Sean Strickland won. He got his win bonus. He’ll probably jump from No. 7 to 6 in the middleweight rankings. He’s now on a six-fight winning streak
But beyond that, it was mostly blah.
His split decision victory Saturday over Jack Hermansson in the main event of UFC Vegas 47 at Apex was a largely forgettable affair. Strickland apologized to the crowd in his post-fight interview in the Octagon, saying, “I was a pansy.”
Inexplicably, the fight was scored a split decision. Sal D’Amato had Hermansson, 48-47, while judges Derek Cleary and Junichiro Kamijo each had Strickland, 49-46. Yahoo Sports had Strickland, 49-46.
No way did Hermansson win that fight, but it was also not the classic that some had envisioned.
The talk was much better than the fight itself.
Not every fight is going to be a wild toe-to-toe slugfest, but neither man seemed willing to take risks that could have turned into a statement-making win.
Both of them needed that given their positioning and the elite talents above them in the middleweight division. Strickland, who said he got caught worrying about his win bonus, called out the winner of next week’s title bout at UFC 271 in Houston between champion Israel Adesanya and ex-champ Robert Whittaker.
It was, though, a half-hearted call-out at best.
A win in the UFC over a top-6 opponent is significant, and it’s not like Strickland was abysmal. Strickland landed 46 percent of his significant strikes, 153 of 330, according to UFC Stats, and stuffed all eight of Hermansson’s takedown attempts.
Hermansson certainly didn’t distinguish himself or fight with much urgency, either, so it was a two-way street.
But Strickland had begun to build momentum with his five consecutive wins and his frequently outrageous interviews.
He kept it up after the fight, thanking the fans for their support.
“Without you fans, I’d be a piece of s*** somewhere,” Strickland said. “Now, I’m a piece of s*** with money.”
That generated a few chuckles, but what would have done him a lot more was pushing the pace and putting more of a beating on Hermansson.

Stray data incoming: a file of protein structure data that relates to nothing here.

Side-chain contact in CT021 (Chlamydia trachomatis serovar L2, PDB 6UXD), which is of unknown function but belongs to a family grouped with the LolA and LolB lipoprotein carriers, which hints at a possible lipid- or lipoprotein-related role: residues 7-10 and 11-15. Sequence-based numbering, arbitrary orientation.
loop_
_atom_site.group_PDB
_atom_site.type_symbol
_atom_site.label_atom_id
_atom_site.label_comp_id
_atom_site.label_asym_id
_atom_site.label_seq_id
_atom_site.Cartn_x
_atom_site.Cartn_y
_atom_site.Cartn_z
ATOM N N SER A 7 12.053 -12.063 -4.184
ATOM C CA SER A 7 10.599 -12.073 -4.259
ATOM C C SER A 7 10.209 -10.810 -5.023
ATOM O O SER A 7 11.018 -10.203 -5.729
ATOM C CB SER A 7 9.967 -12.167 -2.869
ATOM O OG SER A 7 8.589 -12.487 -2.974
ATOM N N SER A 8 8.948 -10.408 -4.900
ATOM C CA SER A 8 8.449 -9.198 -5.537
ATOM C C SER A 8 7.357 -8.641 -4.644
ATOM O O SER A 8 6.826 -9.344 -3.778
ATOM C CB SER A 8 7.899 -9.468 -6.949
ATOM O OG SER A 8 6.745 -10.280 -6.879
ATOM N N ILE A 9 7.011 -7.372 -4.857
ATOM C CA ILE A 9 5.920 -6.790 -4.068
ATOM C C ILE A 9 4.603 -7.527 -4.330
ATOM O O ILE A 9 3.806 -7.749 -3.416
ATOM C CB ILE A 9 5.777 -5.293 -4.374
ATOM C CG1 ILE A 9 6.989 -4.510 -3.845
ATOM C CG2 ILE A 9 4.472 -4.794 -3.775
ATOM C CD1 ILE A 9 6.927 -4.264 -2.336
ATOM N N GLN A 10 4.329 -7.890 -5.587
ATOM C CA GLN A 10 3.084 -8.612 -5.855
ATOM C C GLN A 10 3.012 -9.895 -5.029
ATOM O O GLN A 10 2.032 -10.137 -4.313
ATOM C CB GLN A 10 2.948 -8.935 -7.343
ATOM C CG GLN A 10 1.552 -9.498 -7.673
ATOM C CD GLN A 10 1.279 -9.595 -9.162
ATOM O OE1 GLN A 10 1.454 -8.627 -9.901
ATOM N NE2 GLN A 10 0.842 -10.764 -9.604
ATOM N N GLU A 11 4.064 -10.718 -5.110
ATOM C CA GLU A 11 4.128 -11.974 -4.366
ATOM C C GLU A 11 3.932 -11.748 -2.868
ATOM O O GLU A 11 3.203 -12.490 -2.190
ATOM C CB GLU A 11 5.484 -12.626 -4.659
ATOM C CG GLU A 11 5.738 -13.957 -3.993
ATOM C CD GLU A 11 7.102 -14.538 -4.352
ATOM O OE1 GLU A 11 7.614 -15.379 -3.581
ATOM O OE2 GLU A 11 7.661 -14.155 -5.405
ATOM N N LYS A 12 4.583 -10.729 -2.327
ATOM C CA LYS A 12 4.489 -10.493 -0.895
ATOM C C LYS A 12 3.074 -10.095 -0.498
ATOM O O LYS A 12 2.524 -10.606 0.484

But he said in talking to fans he started to convince himself he could get a title shot with a win, and he for some reason became preoccupied with not getting caught and preserving his win bonus.
In the final part of the final round, he opened it up and was letting Hermansson have it, and it was the kind of effort he needed for all 25 minutes. The fans were engaged at that point more than at any point in the match.
“You know what it is, I let the pressure get the best of me, man,” Strickland said when quizzed about his cautious style afterward.
But now he finds himself in an odd spot in the division. Assuming he switches places with Hermansson in the rankings, he’ll be No. 6, with Adesanya the champion and Whittaker, Marvin Vettori, Jared Cannonier, Derek Brunson and Paulo Costa ahead of him.
Who’s next for Sean Strickland?
Adesanya is defending against Whittaker and Cannonier is fighting Brunson on the UFC 271 undercard. Given Strickland’s relatively lackluster performance Saturday and his lack of marquee wins on his résumé, he’s also certainly not going to be the next title challenger.
That’s likely to be the winner of the Cannonier-Brunson fight. So that would leave Strickland with the possibility of fighting either the title fight loser, the Cannonier-Brunson loser, Vettori or Costa.
Costa has had significant weight issues and his days at middleweight may well be over. Vettori would be a good opponent for Strickland, but would Vettori at No. 2 have interest in fighting the sixth-ranked guy in the division? That’s debatable, but it’s hard to see Vettori thrilled with that kind of a match.
Strickland said he’s close with Vettori and would prefer not to fight him. When Vettori fought Costa, Costa was having great issues making weight and the fight was moved from middleweight to light heavyweight.
Strickland said Saturday that the UFC offered him the fight on one-day notice to step in for Costa.
“They asked me whenever Costa was having too much wine and cookies, they offered me a lot of money to take that fight,” Strickland said. “I called Marvin and told him they’d offered me a lot of f***ing money and that I have to say yes. And Marvin said, ‘I can’t blame you for saying yes.’ So in that situation I said yes, but in a normal situation, I’d be really uncomfortable fighting him.”
Strickland talked a lot in the build-up to the fight about wanting to kill someone in the Octagon. But he barely threw enough punches to raise welts on Hermansson’s face, let alone to convince the UFC brass to vault him over several other contenders.
He’s a talent and a character, and he’s not going away soon. If he doesn’t get a title shot next, he’s not concerned with fighting anyone below him in the rankings.
He is happy to keep piling up the checks while he waits on his date with destiny.
“I don’t mind waiting,” Strickland said. “I’m about to be 31 and I have a lot of years left in me. Taking those fights means more money, so let’s rack it up.